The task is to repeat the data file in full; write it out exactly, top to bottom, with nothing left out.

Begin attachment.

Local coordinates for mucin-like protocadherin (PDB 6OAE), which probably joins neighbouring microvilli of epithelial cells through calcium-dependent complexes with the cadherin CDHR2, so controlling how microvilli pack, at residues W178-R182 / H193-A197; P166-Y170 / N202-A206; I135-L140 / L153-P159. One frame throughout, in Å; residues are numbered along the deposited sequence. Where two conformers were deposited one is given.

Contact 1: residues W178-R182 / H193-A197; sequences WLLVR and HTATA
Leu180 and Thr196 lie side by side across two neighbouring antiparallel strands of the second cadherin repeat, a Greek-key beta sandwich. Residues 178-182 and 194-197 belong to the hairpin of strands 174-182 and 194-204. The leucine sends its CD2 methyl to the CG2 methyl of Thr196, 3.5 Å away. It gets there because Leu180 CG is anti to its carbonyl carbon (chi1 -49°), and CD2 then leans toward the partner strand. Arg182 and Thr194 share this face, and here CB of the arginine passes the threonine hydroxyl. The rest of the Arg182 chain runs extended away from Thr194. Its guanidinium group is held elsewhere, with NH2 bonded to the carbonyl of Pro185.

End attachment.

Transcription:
Local coordinates for mucin-like protocadherin (PDB 6OAE), which probably joins neighbouring microvilli of epithelial cells through calcium-dependent complexes with the cadherin CDHR2, so controlling how microvilli pack, at residues W178-R182 / H193-A197; P166-Y170 / N202-A206; I135-L140 / L153-P159. One frame throughout, in Å; residues are numbered along the deposited sequence. Where two conformers were deposited one is given.

Contact 1: residues W178-R182 / H193-A197; sequences WLLVR and HTATA
Leu180 and Thr196 lie side by side across two neighbouring antiparallel strands of the second cadherin repeat, a Greek-key beta sandwich. Residues 178-182 and 194-197 belong to the hairpin of strands 174-182 and 194-204. The leucine sends its CD2 methyl to the CG2 methyl of Thr196, 3.5 Å away. It gets there because Leu180 CG is anti to its carbonyl carbon (chi1 -49°), and CD2 then leans toward the partner strand. Arg182 and Thr194 share this face, and here CB of the arginine passes the threonine hydroxyl. The rest of the Arg182 chain runs extended away from Thr194. Its guanidinium group is held elsewhere, with NH2 bonded to the carbonyl of Pro185.